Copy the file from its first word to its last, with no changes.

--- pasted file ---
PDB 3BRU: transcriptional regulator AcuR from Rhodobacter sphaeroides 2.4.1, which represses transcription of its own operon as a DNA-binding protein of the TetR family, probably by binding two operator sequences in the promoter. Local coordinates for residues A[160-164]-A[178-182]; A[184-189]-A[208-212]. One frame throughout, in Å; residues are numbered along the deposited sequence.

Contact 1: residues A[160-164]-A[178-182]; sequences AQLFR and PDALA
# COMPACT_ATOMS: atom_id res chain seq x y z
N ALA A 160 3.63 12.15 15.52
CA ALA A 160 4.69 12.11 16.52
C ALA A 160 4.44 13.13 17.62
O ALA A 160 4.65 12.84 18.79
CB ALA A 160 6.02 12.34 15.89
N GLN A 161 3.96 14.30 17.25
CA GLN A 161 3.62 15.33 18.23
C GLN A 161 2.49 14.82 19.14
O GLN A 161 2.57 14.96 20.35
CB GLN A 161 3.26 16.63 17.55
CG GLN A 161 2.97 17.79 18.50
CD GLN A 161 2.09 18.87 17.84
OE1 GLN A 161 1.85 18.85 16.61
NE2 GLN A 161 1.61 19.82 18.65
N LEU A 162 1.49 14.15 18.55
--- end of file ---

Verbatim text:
PDB 3BRU: transcriptional regulator AcuR from Rhodobacter sphaeroides 2.4.1, which represses transcription of its own operon as a DNA-binding protein of the TetR family, probably by binding two operator sequences in the promoter. Local coordinates for residues A[160-164]-A[178-182]; A[184-189]-A[208-212]. One frame throughout, in Å; residues are numbered along the deposited sequence.

Contact 1: residues A[160-164]-A[178-182]; sequences AQLFR and PDALA
# COMPACT_ATOMS: atom_id res chain seq x y z
N ALA A 160 3.63 12.15 15.52
CA ALA A 160 4.69 12.11 16.52
C ALA A 160 4.44 13.13 17.62
O ALA A 160 4.65 12.84 18.79
CB ALA A 160 6.02 12.34 15.89
N GLN A 161 3.96 14.30 17.25
CA GLN A 161 3.62 15.33 18.23
C GLN A 161 2.49 14.82 19.14
O GLN A 161 2.57 14.96 20.35
CB GLN A 161 3.26 16.63 17.55
CG GLN A 161 2.97 17.79 18.50
CD GLN A 161 2.09 18.87 17.84
OE1 GLN A 161 1.85 18.85 16.61
NE2 GLN A 161 1.61 19.82 18.65
N LEU A 162 1.49 14.15 18.55